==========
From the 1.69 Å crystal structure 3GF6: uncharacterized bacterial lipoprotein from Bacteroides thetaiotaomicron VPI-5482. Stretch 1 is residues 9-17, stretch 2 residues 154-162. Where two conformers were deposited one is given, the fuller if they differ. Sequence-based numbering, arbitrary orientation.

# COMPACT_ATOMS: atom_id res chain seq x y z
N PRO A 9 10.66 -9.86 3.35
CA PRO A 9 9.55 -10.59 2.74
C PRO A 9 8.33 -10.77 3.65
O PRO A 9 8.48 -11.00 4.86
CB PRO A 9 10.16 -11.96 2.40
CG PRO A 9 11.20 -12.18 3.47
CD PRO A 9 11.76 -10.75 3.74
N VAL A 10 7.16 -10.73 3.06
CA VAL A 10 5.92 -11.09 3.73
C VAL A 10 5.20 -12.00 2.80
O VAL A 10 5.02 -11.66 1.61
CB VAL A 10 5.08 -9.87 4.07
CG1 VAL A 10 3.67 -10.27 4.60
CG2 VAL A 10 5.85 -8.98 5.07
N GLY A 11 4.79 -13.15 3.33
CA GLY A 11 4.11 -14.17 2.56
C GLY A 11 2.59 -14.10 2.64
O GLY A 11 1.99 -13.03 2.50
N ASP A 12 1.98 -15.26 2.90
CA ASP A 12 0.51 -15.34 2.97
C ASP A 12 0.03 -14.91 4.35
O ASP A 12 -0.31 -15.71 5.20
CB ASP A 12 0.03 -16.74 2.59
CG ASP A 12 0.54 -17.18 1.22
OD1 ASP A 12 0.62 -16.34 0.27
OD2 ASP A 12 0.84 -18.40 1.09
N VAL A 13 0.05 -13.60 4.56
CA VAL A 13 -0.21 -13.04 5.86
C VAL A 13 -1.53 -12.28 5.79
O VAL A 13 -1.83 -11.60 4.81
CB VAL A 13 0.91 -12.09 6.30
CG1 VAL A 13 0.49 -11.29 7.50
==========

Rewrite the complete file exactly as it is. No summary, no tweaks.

From the 1.69 Å crystal structure 3GF6: uncharacterized bacterial lipoprotein from Bacteroides thetaiotaomicron VPI-5482. Stretch 1 is residues 9-17, stretch 2 residues 154-162. Where two conformers were deposited one is given, the fuller if they differ. Sequence-based numbering, arbitrary orientation.

# COMPACT_ATOMS: atom_id res chain seq x y z
N PRO A 9 10.66 -9.86 3.35
CA PRO A 9 9.55 -10.59 2.74
C PRO A 9 8.33 -10.77 3.65
O PRO A 9 8.48 -11.00 4.86
CB PRO A 9 10.16 -11.96 2.40
CG PRO A 9 11.20 -12.18 3.47
CD PRO A 9 11.76 -10.75 3.74
N VAL A 10 7.16 -10.73 3.06
CA VAL A 10 5.92 -11.09 3.73
C VAL A 10 5.20 -12.00 2.80
O VAL A 10 5.02 -11.66 1.61
CB VAL A 10 5.08 -9.87 4.07
CG1 VAL A 10 3.67 -10.27 4.60
CG2 VAL A 10 5.85 -8.98 5.07
N GLY A 11 4.79 -13.15 3.33
CA GLY A 11 4.11 -14.17 2.56
C GLY A 11 2.59 -14.10 2.64
O GLY A 11 1.99 -13.03 2.50
N ASP A 12 1.98 -15.26 2.90
CA ASP A 12 0.51 -15.34 2.97
C ASP A 12 0.03 -14.91 4.35
O ASP A 12 -0.31 -15.71 5.20
CB ASP A 12 0.03 -16.74 2.59
CG ASP A 12 0.54 -17.18 1.22
OD1 ASP A 12 0.62 -16.34 0.27
OD2 ASP A 12 0.84 -18.40 1.09
N VAL A 13 0.05 -13.60 4.56
CA VAL A 13 -0.21 -13.04 5.86
C VAL A 13 -1.53 -12.28 5.79
O VAL A 13 -1.83 -11.60 4.81
CB VAL A 13 0.91 -12.09 6.30
CG1 VAL A 13 0.49 -11.29 7.50